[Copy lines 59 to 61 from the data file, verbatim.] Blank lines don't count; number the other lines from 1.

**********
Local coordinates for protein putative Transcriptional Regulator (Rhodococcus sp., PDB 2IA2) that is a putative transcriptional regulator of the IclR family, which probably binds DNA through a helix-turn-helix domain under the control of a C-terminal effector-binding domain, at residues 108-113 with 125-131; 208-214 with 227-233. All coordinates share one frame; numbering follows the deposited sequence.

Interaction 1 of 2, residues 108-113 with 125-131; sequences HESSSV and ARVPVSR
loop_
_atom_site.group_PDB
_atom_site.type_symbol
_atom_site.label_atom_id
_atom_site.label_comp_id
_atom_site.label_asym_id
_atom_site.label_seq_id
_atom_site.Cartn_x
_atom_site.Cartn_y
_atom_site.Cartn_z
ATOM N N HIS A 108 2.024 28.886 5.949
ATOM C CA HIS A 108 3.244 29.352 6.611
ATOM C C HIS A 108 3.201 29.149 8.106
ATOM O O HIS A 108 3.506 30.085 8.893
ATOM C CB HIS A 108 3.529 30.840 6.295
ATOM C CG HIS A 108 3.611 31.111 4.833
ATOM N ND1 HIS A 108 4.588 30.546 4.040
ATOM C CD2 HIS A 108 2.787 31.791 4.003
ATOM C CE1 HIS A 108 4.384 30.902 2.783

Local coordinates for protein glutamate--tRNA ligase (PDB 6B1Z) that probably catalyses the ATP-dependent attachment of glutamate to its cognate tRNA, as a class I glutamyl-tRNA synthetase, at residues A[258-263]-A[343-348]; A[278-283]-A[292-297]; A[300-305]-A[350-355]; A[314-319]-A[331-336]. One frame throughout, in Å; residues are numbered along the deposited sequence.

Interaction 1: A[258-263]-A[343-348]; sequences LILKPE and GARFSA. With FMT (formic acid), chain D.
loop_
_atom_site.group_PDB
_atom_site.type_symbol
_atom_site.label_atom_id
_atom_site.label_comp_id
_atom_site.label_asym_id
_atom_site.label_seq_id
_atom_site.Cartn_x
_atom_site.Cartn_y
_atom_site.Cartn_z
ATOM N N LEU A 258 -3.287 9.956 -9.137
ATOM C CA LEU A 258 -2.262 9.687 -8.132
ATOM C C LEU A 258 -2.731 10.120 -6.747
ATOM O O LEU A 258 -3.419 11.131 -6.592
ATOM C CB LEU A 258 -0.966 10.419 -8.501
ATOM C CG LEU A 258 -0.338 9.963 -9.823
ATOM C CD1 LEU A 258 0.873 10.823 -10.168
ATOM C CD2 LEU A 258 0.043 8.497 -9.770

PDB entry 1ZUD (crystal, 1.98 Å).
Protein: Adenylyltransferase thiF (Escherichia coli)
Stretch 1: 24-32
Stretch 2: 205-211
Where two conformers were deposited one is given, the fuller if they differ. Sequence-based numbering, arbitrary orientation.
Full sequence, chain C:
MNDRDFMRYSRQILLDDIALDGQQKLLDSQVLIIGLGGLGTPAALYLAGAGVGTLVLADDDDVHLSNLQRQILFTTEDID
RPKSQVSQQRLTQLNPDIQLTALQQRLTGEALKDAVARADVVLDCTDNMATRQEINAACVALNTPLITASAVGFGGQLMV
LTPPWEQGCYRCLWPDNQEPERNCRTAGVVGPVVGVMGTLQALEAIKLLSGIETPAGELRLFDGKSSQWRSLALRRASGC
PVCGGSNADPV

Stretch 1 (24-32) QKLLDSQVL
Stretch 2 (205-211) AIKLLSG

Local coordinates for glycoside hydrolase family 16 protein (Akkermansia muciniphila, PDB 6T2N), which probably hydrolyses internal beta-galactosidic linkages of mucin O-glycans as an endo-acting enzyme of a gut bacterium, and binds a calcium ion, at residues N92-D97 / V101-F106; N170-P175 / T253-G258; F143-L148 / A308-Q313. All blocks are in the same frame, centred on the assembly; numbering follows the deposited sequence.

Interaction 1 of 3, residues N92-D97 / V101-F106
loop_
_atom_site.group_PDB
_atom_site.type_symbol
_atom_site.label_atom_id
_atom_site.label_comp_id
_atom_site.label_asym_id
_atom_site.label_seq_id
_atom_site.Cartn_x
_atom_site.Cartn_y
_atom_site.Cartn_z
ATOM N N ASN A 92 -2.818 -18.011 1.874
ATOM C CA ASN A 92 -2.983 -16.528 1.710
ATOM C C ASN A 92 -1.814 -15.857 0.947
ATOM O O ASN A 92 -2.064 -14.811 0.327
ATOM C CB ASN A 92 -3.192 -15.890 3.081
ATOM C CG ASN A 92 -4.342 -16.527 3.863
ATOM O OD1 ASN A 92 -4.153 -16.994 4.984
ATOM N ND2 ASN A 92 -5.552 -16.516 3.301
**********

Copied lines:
_atom_site.label_atom_id
_atom_site.label_comp_id
_atom_site.label_asym_id